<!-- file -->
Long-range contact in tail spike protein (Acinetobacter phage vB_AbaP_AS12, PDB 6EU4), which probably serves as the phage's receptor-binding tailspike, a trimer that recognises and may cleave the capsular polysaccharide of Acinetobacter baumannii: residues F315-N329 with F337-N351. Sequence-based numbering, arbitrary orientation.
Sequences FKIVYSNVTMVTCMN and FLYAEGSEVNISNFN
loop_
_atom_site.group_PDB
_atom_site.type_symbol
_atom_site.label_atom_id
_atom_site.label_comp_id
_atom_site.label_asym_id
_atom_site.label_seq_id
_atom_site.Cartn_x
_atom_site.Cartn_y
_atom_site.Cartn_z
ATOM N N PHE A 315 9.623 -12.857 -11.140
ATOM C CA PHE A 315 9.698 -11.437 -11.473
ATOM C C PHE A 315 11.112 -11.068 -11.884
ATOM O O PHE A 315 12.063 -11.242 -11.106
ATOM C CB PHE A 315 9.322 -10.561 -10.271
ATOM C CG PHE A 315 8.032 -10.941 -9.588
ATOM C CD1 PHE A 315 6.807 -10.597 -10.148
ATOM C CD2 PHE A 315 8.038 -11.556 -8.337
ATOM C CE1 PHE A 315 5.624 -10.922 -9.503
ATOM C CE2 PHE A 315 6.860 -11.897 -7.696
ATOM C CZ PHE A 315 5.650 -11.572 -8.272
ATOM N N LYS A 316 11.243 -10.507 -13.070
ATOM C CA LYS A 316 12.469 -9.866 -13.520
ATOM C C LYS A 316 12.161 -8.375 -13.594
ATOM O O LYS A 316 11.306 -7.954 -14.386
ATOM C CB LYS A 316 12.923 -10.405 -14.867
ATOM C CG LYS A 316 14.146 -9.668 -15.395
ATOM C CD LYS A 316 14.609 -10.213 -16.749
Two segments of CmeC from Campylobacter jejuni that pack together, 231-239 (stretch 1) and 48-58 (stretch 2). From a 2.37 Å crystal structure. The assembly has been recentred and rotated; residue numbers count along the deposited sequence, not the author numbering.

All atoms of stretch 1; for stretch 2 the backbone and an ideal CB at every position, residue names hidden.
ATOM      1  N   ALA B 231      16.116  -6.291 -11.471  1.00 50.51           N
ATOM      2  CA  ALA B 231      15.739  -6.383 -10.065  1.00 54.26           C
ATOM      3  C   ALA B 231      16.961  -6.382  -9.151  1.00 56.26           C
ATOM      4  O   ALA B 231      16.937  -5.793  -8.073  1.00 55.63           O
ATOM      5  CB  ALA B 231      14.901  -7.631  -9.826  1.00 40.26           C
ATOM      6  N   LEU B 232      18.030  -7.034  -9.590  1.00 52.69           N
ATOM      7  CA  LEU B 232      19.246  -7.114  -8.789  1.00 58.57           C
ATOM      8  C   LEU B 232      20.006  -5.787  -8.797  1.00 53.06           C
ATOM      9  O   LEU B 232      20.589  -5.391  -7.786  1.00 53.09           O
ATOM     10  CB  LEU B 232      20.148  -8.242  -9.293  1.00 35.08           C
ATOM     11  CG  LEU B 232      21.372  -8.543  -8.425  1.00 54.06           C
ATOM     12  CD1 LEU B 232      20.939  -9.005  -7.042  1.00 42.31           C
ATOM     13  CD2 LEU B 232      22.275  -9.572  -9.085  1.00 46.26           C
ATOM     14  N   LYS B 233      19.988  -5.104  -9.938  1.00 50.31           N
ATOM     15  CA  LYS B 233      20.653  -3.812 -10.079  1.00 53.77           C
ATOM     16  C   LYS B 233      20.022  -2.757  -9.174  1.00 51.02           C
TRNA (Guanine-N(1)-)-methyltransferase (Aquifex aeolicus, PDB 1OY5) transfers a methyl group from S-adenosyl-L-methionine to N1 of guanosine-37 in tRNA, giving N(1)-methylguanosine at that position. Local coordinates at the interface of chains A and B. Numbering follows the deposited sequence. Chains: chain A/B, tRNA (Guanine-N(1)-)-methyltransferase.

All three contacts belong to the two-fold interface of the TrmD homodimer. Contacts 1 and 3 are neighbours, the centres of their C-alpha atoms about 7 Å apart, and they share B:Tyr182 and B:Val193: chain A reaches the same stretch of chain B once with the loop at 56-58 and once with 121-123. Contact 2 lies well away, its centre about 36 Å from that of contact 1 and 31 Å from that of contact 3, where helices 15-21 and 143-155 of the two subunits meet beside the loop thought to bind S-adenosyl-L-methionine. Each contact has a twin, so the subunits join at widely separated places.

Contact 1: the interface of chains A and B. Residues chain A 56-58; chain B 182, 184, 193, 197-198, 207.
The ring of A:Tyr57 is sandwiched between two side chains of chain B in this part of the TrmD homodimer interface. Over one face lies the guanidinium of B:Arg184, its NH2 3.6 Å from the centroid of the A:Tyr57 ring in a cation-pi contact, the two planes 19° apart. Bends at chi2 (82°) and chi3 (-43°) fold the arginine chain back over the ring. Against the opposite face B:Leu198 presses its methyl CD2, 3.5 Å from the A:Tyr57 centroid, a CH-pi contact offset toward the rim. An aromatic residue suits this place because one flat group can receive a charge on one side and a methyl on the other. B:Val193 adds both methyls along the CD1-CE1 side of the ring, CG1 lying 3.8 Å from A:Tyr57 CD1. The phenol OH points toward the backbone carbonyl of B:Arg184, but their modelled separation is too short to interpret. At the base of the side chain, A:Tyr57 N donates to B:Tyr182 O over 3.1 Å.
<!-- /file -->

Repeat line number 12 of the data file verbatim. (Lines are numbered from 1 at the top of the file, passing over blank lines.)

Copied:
_atom_site.Cartn_z